1. Holden — The Inheritors

This set of endlessly inventive electronica ranges from complex & heavy rhythms to lighter and more playful fare that recalls chiptune artists like Disasterpeace. James Holden can get pretty far out there, and his use of glitch and dissonance on some tracks makes for an uneven, if consistently interesting, listening experience. Not everything here is easy to love, but I’ve found myself being drawn in more and more over repeated listens. Once I felt I could trust Holden to make smart choices in his composition I started to really get into a lot of what is on offer here. If you can give yourself over to it, it’s an enormously rewarding record.

  1. Dawn of Midi — Dysnomia

I feel bad for Roly Porter down there in 20th, my reasoning having been that I hadn’t found the time to listen to his LP in its entirety on enough occasions. I found that time for Dysnomia, partly because I came to the record earlier in the year, but also because it absolutely floored me on first listen. I was introduced to this band and this album by an episode of the Radiolab podcast and the ideas clicked with me: musical improvisation as a competitive artform; Aphex Twin and trance as rhythmic progenitors; the incremental development of a new style that brings the cold precision of computer-generated electronica through the warming filter of human players and acoustic instruments. The closest touchstone in my listening experience is probably The Necks, but this album feels tighter and more sparse in a way I find completely captivating. Dawn of Midi do an awful lot with comparatively little here, and I just can’t get enough of it.

  1. Atoms for Peace — AMOK

I don’t need to waste words here explaining how central Thom Yorke has been to my musical life since the mid-90s. What does need to be said, for fear of it being taken for granted, is how ceaselessly inquisitive he is as a musician. This latest dispatch seems to be an offshoot of the Eraser / King of Limbs branch (no pun intended) but has more than enough to it to also feel new and vital. Nothing feels like a retread, perhaps because Yorke is smart enough to surround himself with world-class musicians and do exactly what they collectively intend without compromise. I do feel that it’s easy to accept brilliance as a given from Yorke, and that threatens to obscure the achievement - I’ve loved listening to this album all year and I remain super-excited to learn what comes next.

  1. Tegan & Sara — Heartthrob

I was disappointed in this record at first. 2004’s So Jealous remains my favourite T&S album, and it’s taken some effort of will to contend with the reality that with each subsequent release they’re moving in a different direction. Sainthood (2009) took me some time to adjust to, and the jump to Heartthrob (perhaps evidenced in the four-year wait) felt even greater to me. The Quins sound like almost entirely different musicians from three albums ago, and that’s something to celebrate and marvel at. It’s not quite a Madonna-style wholesale reinvention but something more organic, the thread of which can now be traced back through Sainthood and The Con (2007). Of course, until the next album Heartthrob feels like the destination rather than another point on a continuum, but through repeated listening I gradually fell for the evolution represented on this record. I can’t resist chanting along with ‘Shock to Your System’, and the opening couplets of ‘I Was a Fool’ are capable of bringing a tear to my eye.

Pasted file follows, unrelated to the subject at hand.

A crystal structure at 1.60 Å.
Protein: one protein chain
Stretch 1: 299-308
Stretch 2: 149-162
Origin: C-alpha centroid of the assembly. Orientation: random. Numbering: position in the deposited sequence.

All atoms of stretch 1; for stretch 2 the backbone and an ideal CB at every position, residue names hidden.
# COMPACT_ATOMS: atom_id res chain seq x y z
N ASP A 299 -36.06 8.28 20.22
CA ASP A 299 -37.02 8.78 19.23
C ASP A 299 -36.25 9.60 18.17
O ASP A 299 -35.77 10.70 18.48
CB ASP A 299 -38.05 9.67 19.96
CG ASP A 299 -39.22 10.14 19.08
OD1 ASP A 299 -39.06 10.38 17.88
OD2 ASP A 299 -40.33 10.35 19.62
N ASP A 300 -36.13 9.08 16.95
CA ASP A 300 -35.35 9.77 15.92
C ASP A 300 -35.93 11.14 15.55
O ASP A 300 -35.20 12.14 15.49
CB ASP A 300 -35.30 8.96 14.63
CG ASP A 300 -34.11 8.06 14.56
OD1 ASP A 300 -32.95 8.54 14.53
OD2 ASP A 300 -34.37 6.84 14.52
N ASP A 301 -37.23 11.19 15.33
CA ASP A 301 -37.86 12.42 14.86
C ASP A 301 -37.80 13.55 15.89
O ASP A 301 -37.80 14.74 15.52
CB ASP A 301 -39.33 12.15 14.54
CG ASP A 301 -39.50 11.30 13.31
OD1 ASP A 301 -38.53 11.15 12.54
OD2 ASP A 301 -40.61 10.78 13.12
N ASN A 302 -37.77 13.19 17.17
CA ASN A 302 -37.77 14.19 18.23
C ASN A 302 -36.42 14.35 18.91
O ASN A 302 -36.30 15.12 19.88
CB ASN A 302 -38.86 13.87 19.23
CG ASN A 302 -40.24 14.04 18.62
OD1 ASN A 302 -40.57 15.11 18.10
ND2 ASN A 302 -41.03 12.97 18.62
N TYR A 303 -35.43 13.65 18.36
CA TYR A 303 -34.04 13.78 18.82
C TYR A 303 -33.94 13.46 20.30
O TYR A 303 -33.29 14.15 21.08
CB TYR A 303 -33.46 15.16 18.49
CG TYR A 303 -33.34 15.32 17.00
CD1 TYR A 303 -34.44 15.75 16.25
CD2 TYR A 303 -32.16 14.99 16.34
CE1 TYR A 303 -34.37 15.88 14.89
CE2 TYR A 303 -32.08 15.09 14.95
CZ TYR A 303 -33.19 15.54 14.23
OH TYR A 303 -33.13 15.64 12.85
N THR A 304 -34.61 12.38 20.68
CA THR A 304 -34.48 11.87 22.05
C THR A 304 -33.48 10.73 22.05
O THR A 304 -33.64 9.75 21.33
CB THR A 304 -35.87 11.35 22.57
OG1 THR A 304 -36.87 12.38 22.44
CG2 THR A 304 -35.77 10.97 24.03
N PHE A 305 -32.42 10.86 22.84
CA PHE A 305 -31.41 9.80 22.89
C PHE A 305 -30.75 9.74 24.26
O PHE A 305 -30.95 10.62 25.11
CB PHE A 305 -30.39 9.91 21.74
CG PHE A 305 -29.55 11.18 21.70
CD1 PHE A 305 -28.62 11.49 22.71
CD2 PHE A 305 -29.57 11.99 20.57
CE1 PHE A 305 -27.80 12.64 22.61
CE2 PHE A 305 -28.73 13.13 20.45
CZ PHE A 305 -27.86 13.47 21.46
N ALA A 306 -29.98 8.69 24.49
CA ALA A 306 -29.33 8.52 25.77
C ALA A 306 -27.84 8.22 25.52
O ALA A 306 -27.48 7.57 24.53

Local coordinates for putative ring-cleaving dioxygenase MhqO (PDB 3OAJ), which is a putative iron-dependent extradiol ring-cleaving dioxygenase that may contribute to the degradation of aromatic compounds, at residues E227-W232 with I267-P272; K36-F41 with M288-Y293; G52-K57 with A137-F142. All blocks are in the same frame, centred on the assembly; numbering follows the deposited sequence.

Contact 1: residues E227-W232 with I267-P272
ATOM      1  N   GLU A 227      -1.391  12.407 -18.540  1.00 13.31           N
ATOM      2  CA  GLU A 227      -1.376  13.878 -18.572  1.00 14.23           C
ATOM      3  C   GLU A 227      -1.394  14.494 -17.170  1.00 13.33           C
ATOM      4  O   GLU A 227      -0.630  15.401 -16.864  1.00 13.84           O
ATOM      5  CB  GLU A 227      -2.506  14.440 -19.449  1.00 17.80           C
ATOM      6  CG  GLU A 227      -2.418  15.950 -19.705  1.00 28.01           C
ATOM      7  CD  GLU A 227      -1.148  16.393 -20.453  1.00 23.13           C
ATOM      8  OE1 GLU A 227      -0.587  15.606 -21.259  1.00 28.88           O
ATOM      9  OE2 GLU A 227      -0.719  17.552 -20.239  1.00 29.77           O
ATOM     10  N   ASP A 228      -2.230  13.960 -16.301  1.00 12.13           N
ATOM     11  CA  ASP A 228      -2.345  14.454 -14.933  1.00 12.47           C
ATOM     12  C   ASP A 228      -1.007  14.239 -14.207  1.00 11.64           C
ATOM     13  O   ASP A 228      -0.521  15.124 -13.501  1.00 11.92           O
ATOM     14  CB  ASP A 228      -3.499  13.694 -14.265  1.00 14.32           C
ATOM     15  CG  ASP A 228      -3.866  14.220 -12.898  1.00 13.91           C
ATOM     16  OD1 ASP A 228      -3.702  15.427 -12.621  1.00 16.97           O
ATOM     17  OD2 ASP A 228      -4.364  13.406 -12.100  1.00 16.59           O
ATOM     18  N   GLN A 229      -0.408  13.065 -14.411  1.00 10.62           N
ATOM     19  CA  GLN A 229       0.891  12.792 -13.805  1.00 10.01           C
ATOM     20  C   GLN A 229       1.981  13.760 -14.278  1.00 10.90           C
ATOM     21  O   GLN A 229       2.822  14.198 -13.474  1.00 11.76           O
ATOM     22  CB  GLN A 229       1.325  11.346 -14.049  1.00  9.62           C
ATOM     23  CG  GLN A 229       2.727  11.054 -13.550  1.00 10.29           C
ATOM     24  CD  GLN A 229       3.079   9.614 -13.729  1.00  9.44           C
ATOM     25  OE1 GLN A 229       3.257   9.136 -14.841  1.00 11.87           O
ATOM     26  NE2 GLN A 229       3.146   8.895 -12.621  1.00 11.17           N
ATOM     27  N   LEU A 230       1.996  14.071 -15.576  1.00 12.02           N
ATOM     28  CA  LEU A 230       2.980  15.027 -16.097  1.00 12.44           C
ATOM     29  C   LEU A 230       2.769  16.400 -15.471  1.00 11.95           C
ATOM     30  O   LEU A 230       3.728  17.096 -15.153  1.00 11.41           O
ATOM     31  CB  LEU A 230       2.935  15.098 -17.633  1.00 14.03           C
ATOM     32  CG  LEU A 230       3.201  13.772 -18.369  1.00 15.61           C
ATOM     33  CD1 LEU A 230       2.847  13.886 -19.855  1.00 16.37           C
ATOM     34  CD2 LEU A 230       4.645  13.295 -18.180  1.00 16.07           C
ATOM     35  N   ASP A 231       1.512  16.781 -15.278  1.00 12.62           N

1. Emptyset — Recur

Not wishing to place too much importance on categories, electronic music of various stripes was huge for me in 2013, and Recur quickly materialised as the zenith of that when it was released in October. There’s a great balance on this album of slowly building - via loops, modular tones, white-noise patterns etc. - and surprising the listener with some new element. The titular recursion is both rhythmic and thematic, and provides the album’s spine. On to that are grafted some of the most sonically interesting and exciting pieces of techno / noise / sound collage I found this year. As I’ve begun to explore some of the topography of electronica it has, naturally, been a process of learning where my tastes lie. Of all the records from that world that I heard this year Recur cascaded more dopamine into my system than any other.

  1. HAIM — Days Are Gone

The debut album from these three Californian sisters (+ non-sibling drummer) is ridiculously catchy and possessed of a self-assurance in exactly what it is, which makes it pretty much irresistible. Part Fleetwood Mac, part 80s pop, part neon-lit dance, and soulful at the same time there’s is a lot to love here - especially since the mix doesn’t feel forced and doesn’t take any effort to listen to or learn, hum or sing along to. Songs such as album highlight ‘If I Could Change Your Mind’, Springsteen-esque ‘Don’t Save Me’, and the title track reveal a mature sense for songwriting and an emotional range that marks HAIM out from many of the poppier records I heard this year.

  1. Kanye West — Yeezus

It still bugs me that I didn’t pick up Kanye’s previous album (My Beautiful Dark Twisted Fantasy (2010)) in the year of release; it would easily have been up there on the list. I had liked but not loved the first couple of albums, and been left cold by 2008’s 808s & Heartbreak, but when I finally got around to listening to MBDTF it felt like the fulfilment of a promise. There’s little dispute about the fact that West is at the height of his powers right now, and Yeezus is unequivocally the product of an artist feeling completely unrestrained to create. The production alone here is flat-out stunning from first to last, sounding like nothing else I’ve heard. There are missteps (I’m not convinced Nina Simone’s ‘Strange Fruit’ is properly repurposed on ‘Blood on the Leaves’), and the album sags a bit in the middle, but nothing hit harder in 2013 than the first four tracks of this record. In terms of personality Kanye is hard to like, and some of the content is unsavoury, but it’s impossible to deny the artistry on display.